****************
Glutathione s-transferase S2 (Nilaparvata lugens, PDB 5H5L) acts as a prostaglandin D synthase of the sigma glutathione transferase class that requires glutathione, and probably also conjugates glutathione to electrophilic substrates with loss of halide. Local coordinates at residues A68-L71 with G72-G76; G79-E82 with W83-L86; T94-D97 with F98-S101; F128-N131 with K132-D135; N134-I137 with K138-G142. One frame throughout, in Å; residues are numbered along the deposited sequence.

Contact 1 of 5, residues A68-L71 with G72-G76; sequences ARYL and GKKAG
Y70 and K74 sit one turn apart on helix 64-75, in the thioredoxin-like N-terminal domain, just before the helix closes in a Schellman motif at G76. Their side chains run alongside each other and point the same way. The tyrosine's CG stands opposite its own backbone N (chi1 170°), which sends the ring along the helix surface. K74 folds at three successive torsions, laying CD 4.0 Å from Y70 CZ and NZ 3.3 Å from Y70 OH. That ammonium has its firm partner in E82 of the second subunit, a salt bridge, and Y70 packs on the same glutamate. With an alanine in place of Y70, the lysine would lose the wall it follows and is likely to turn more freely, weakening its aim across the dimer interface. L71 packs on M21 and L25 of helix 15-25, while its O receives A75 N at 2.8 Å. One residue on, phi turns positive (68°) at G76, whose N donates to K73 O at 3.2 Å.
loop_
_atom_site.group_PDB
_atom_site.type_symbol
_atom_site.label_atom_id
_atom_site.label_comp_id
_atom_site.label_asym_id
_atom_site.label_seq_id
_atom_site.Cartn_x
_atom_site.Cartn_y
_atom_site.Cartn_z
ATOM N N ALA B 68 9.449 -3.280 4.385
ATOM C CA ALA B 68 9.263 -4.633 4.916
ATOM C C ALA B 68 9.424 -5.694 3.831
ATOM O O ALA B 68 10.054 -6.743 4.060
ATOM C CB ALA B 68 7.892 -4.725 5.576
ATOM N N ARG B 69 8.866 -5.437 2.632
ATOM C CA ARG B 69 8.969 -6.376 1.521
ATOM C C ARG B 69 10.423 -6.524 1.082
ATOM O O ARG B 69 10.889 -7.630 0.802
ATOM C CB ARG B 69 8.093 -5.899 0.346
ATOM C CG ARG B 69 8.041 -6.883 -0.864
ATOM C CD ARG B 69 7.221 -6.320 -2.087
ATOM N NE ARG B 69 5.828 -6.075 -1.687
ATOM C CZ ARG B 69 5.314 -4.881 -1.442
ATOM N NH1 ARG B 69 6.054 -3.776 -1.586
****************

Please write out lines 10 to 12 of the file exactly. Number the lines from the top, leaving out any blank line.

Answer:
_atom_site.label_seq_id
_atom_site.Cartn_x
_atom_site.Cartn_y